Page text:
C. MANAGEMENT PHILOSOPHY AND OBJECTIVES
UCAR and NCAR management enables the NCAR staff and collaborators
to achieve the highest levels of accomplishment in NCAR's mission
areas-science, facilities, education, and technology transfer. In
so doing, management encourages and facilitates the attributes
that a national center must have to be successful. Accordingly,
management has adopted the following philosophy and objectives:
- NCAR's programs must be of the highest quality for it to
lead, to serve as a focal point for the scientific community, and
to meet responsibilities to its sponsors and the tax-paying public
whose dollars support the center.
- NCAR must interact extensively and effectively among
disciplines within its own programs and with universities and
other organizations nationally and globally and entrain
participants into its research program from the broader community.
Without such interactions the center cannot be responsive to the
needs of the broader community and would fail to meet its purpose
of extending and complementing the research and educational
programs of the universities.
- NCAR must undertake an appropriate scope of activities
and in particular must address important and challenging problems
requiring teams of people working together over extended periods
- NCAR as a center must possess sufficient breadth to
address the important multidisciplinary problems inherent in the
atmospheric sciences and also to ensure that it can interact with
the breadth of talent within the university community.
- NCAR must be responsive to the needs of its
constituencies. Because of NCAR's role as a national center, its
constituents are many and include its sponsors (particularly its
principal sponsor, NSF), the universities, and the public.
- NCAR must be able to adapt in a timely manner to new
opportunities and must lead in helping to create new
- Management must create an environment that is supportive
of its staff. Any organization's success depends critically upon
the quality of the staff. It is management's responsibility to
attract and retain excellent staff members who work together to
achieve individual and collective goals. Management must ensure
that staff members are given the opportunity to grow to their full
potential. Creating this kind of nurturing environment requires
that the institution provide competitive compensation and the
resources needed to do the work, involve staff in priority-setting
processes, and communicate those priorities effectively and
regularly at all levels.
- Management must provide high-quality administrative
support in a cost-efficient manner. Management must also develop
and implement fair and consistent policies for employees and
visitors. Essential administrative support also includes
providing the space and facilities necessary to enable the
research, technology, education, and other parts of the NCAR
mission to be accomplished.
- A final ingredient in successful management is fiscal
responsibility and integrity, to ensure that the institution's
financial resources are used effectively and efficiently.
High-quality management is an essential part of any organization.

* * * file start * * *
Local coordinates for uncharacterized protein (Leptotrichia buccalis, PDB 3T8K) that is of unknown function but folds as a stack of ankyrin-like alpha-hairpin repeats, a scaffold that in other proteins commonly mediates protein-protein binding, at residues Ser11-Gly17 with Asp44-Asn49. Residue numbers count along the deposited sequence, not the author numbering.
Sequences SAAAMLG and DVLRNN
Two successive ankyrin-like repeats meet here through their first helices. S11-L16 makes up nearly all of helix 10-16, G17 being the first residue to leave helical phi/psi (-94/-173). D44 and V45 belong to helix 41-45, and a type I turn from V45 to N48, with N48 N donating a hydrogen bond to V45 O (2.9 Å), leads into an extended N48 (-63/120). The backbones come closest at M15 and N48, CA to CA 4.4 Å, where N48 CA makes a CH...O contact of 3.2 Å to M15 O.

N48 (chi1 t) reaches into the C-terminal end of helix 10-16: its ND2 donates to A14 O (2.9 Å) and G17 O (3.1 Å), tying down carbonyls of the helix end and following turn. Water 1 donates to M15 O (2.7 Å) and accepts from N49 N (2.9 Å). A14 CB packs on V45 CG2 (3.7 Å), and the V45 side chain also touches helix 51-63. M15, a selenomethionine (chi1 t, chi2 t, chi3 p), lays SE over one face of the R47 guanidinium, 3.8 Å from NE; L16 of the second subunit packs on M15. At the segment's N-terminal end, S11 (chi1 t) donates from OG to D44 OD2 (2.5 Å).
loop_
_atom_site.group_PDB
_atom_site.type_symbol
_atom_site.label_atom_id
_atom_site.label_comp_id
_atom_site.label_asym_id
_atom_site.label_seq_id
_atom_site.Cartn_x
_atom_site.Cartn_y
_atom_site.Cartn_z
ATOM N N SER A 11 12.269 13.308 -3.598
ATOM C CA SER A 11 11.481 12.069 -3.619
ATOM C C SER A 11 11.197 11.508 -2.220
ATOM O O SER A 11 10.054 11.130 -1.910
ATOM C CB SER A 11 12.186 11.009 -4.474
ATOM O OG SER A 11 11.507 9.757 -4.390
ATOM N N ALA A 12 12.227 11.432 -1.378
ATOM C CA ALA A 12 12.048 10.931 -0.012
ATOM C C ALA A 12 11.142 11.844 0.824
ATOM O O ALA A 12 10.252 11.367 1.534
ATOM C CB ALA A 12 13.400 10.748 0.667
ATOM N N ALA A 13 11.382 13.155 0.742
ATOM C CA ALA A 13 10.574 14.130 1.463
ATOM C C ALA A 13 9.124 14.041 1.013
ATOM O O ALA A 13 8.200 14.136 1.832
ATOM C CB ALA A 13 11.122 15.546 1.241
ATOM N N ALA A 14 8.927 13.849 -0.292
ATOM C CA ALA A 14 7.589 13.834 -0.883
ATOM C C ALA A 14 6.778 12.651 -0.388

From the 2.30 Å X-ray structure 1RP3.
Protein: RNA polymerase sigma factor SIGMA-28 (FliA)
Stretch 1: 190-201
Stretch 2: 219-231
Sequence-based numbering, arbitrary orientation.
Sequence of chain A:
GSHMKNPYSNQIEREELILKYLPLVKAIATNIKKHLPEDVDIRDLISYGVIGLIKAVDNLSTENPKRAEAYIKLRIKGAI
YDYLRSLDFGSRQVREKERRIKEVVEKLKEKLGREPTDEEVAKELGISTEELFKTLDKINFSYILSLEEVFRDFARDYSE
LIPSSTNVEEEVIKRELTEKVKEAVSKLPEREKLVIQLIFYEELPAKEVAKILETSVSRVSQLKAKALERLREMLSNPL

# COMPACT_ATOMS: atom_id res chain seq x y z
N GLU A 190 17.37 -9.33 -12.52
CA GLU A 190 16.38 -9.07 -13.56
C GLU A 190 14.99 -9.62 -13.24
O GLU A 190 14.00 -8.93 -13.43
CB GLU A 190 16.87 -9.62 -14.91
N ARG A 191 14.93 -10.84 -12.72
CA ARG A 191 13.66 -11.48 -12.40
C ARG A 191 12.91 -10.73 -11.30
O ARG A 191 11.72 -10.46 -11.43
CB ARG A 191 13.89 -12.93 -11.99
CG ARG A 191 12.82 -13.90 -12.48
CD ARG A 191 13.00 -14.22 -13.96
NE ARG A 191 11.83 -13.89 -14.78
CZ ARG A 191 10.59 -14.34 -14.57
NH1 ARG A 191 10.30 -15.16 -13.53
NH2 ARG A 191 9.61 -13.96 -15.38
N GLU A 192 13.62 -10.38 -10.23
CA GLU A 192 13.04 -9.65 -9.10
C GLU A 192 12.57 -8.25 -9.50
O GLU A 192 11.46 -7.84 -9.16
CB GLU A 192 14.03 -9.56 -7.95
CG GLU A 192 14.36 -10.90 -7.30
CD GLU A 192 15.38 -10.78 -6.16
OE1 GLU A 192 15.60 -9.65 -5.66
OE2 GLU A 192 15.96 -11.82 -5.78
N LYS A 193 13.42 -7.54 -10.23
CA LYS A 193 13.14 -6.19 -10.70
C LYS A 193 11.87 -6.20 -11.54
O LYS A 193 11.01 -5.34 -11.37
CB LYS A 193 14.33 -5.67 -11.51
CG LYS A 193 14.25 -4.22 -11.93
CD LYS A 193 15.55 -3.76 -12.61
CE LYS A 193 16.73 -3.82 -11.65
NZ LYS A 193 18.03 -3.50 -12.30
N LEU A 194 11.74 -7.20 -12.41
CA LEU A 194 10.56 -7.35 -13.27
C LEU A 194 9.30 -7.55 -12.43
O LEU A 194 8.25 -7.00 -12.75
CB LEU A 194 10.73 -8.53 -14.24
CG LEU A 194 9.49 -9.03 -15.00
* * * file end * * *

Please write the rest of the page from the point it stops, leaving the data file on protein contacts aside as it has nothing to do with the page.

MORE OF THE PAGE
As summarized in the next section, the quality of NCAR's divisions
and programs has been found to be very high and its support to the
community through facilities excellent. Evidence of the quality
and relevance of NCAR's staff and programs is found throughout
this document. By following its management philosophy and meeting
its objectives, UCAR and NCAR management plays an important
leadership and support role in making NCAR the success it is.
D. SUMMARY OF NCAR DIVISIONAL REVIEWS RELATED TO FOURTH-YEAR
In 1996, the third year of the present five-year cooperative
agreement between UCAR and NSF, NSF conducted a review of NCAR
divisions and programs using seven community-based peer-review
panels. The Scientific Programs Evaluation Committee (SPEC)
[SPEC Members: Franco Einaudi, NASA, Chair; Eric Varron,
Pennsylvania State University; William Cotton, Colorado State
University; Paul Hays, University of Michigan; William Merrell,
Heinz Center for Science, Economics and the Environment; Joyce
Penner, University of Michigan; Albert Semtner, Naval Postgraduate
School ] of the UCAR members participated in the review
process by nominating potential reviewers for NSF consideration,
providing two observers to each review panel, and reporting on the
effectiveness of the review to the UCAR members. The review panel
reports, as well as NSF's summary of the review process and UCAR
and NCAR's responses, have been provided to the panel under
The NSF summary cites three central findings of the reviews just
completed that are directly relevant to the current review:
- Quality of the science is very good to excellent, often
unique, and, for the most part, befitting for and greatly enabled
by a center environment;
- Service to the community is of high quality, responsive,
and fulfills the vast majority of internal and external (to NCAR)
- Scientific and managerial leadership within each entity
reviewed is highly regarded and is considered a significant factor
in enabling the very positive findings on items I and II.
In addition to these central findings, each of the individual
divisional review panels made comments pertinent to the current
review. Each review panel noted the positive impact of the
programs of the individual NCAR divisions on the quality of the
nation's atmospheric and related sciences. Selected third-year
review panel comments, such as the one below, are quoted verbatim
throughout this document.
These divisional reviews have provided clear evidence that NCAR,
as a scientific center, is unique in its breadth of activities and
is fulfilling the mission expected of it by its constituents in
universities and laboratories that are involved in atmospheric
research and education.
"In the opinion of the panel, NCAR is an
essential facility ensuring prominence of the U.S. in all parts of
atmospheric science worldwide."
The reviews, as would be expected, also identified some issues
to be addressed. NSF provided UCAR and NCAR management with an
analysis of the overarching issues identified by the reviewers and
responses were submitted to the foundation.